A Conflicted View of Telehomecare After a 20 Year Journey
Telehomecare systems have been in existence, in one form or another, for at least a decade. At the outset, the concept seemed to promise both a solution to controlling rising healthcare costs and a means of delivering the improved care which would enable the elderly to stay in their own homes for longer; but although it received enthusiastic support from governments and care professionals, as well as the commercial sector, adoption within a given community has not yet been achieved, and overall success has been limited at best.
This book addresses the question of why, despite the investment of so much time, money and effort, telehomecare is not more widely used than it is. The author describes his 20 years of experience in the field as a journey which started with a concern over his mother's health, and ended with himself and a colleague selling a series of patents to General Electric. Drawing on his experiences as an inventor, entrepreneur, businessman, implementer and researcher, he conducts a frank and thorough consideration of what has gone wrong, and offers an unflinching set of suggestions as to how to make it right.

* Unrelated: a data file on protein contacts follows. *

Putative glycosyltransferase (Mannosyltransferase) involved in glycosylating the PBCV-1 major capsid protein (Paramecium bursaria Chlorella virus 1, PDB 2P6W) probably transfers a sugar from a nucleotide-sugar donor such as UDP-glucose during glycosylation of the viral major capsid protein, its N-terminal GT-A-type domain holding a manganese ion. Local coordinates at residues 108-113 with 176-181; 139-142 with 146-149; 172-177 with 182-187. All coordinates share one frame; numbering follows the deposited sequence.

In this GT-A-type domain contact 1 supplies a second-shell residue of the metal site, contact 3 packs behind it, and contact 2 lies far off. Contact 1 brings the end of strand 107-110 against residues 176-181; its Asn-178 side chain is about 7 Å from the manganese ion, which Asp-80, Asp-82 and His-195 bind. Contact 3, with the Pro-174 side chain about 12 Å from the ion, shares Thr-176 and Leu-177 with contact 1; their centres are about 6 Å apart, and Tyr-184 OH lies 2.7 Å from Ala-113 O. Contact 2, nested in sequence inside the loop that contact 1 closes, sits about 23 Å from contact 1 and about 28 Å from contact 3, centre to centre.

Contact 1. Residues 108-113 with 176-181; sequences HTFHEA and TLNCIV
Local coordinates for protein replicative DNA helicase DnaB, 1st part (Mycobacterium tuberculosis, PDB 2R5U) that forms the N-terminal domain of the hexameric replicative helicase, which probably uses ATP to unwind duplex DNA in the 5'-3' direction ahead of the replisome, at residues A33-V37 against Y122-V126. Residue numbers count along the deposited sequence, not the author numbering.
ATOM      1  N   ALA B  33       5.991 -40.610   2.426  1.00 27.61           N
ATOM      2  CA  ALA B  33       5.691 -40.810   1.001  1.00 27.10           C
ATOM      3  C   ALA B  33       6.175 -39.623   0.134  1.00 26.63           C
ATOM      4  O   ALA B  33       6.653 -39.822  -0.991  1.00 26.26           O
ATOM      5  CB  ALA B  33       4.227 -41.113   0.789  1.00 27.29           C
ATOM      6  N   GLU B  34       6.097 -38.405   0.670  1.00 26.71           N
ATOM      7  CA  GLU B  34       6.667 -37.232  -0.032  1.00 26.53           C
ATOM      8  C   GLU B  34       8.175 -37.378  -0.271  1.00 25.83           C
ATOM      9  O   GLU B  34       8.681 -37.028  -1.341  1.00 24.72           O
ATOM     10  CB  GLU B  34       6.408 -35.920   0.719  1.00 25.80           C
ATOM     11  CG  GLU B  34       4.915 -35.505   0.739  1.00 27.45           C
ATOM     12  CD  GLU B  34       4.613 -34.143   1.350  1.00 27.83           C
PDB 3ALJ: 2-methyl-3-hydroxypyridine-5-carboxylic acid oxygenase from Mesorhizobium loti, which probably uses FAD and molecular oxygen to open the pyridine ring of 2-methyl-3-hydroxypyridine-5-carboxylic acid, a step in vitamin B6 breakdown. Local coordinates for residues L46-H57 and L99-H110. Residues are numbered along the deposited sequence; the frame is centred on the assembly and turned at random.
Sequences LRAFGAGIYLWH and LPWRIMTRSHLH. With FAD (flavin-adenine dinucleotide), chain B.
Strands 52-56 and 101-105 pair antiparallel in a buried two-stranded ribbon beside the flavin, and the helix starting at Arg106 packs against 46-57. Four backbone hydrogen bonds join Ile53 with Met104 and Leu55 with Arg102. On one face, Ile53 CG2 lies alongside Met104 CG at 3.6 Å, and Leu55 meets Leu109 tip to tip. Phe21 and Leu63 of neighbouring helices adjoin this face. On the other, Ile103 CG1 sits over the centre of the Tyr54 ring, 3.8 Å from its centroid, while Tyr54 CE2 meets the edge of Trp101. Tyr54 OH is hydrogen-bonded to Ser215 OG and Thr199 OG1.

Telehomecare must become more than just a passive emergency response system if it is to have any chance of achieving its full potential. The analysis offered by this book will be of interest to all those whose work involves the development or implementation of telehomecare systems.